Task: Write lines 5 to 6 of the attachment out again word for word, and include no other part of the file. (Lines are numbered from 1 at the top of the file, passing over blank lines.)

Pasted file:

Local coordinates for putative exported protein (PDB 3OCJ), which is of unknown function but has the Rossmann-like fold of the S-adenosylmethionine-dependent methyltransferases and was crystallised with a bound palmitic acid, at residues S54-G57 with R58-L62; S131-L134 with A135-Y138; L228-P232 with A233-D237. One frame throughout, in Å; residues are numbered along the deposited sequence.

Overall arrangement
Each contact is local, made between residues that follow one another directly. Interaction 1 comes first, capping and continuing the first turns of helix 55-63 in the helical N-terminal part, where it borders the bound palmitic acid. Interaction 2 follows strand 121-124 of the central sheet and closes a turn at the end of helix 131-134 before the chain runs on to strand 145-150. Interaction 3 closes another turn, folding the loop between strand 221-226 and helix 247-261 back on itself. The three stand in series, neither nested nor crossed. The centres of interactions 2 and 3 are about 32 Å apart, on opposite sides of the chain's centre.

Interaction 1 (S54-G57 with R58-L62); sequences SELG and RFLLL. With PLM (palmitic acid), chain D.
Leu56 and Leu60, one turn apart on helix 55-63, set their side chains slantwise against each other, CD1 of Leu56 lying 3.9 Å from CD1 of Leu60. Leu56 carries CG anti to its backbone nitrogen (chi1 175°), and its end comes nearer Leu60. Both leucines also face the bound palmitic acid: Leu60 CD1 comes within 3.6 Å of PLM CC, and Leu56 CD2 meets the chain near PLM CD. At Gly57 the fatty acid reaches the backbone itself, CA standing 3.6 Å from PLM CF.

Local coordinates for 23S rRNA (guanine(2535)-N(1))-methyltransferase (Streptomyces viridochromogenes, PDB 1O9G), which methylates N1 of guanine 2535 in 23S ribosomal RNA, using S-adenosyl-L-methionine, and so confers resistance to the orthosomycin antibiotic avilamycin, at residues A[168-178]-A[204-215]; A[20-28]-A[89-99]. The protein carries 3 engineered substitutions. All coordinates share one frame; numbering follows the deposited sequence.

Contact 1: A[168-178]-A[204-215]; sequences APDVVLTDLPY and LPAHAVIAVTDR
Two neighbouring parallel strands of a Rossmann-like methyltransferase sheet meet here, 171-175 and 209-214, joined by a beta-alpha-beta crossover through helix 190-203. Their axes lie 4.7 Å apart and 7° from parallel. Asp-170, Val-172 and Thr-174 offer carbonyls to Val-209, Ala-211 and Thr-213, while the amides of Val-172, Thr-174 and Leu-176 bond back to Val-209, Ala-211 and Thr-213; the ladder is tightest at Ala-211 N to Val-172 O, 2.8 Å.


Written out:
Leu56 and Leu60, one turn apart on helix 55-63, set their side chains slantwise against each other, CD1 of Leu56 lying 3.9 Å from CD1 of Leu60. Leu56 carries CG anti to its backbone nitrogen (chi1 175°), and its end comes nearer Leu60. Both leucines also face the bound palmitic acid: Leu60 CD1 comes within 3.6 Å of PLM CC, and Leu56 CD2 meets the chain near PLM CD. At Gly57 the fatty acid reaches the backbone itself, CA standing 3.6 Å from PLM CF.

Local coordinates for 23S rRNA (guanine(2535)-N(1))-methyltransferase (Streptomyces viridochromogenes, PDB 1O9G), which methylates N1 of guanine 2535 in 23S ribosomal RNA, using S-adenosyl-L-methionine, and so confers resistance to the orthosomycin antibiotic avilamycin, at residues A[168-178]-A[204-215]; A[20-28]-A[89-99]. The protein carries 3 engineered substitutions. All coordinates share one frame; numbering follows the deposited sequence.